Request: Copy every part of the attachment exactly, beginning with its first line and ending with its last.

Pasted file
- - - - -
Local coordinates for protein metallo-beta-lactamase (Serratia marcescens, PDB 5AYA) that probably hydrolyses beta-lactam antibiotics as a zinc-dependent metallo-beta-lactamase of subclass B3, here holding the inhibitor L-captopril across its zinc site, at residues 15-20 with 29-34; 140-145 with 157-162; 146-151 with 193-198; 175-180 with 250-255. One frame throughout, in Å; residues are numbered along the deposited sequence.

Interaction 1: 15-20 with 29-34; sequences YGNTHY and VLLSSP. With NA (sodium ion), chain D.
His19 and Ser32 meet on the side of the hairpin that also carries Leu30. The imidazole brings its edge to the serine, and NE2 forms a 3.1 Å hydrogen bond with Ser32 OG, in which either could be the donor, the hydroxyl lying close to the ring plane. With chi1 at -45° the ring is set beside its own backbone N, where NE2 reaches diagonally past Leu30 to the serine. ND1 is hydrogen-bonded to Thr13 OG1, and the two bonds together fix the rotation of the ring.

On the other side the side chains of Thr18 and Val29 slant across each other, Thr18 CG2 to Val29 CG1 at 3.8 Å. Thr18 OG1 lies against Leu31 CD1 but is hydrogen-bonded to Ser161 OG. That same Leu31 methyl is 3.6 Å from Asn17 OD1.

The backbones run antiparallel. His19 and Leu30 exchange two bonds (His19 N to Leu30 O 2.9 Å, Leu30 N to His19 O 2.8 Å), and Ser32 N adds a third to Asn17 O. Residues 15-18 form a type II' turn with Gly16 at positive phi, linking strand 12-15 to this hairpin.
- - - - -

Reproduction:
Local coordinates for protein metallo-beta-lactamase (Serratia marcescens, PDB 5AYA) that probably hydrolyses beta-lactam antibiotics as a zinc-dependent metallo-beta-lactamase of subclass B3, here holding the inhibitor L-captopril across its zinc site, at residues 15-20 with 29-34; 140-145 with 157-162; 146-151 with 193-198; 175-180 with 250-255. One frame throughout, in Å; residues are numbered along the deposited sequence.

Interaction 1: 15-20 with 29-34; sequences YGNTHY and VLLSSP. With NA (sodium ion), chain D.
His19 and Ser32 meet on the side of the hairpin that also carries Leu30. The imidazole brings its edge to the serine, and NE2 forms a 3.1 Å hydrogen bond with Ser32 OG, in which either could be the donor, the hydroxyl lying close to the ring plane. With chi1 at -45° the ring is set beside its own backbone N, where NE2 reaches diagonally past Leu30 to the serine. ND1 is hydrogen-bonded to Thr13 OG1, and the two bonds together fix the rotation of the ring.

On the other side the side chains of Thr18 and Val29 slant across each other, Thr18 CG2 to Val29 CG1 at 3.8 Å. Thr18 OG1 lies against Leu31 CD1 but is hydrogen-bonded to Ser161 OG. That same Leu31 methyl is 3.6 Å from Asn17 OD1.

The backbones run antiparallel. His19 and Leu30 exchange two bonds (His19 N to Leu30 O 2.9 Å, Leu30 N to His19 O 2.8 Å), and Ser32 N adds a third to Asn17 O. Residues 15-18 form a type II' turn with Gly16 at positive phi, linking strand 12-15 to this hairpin.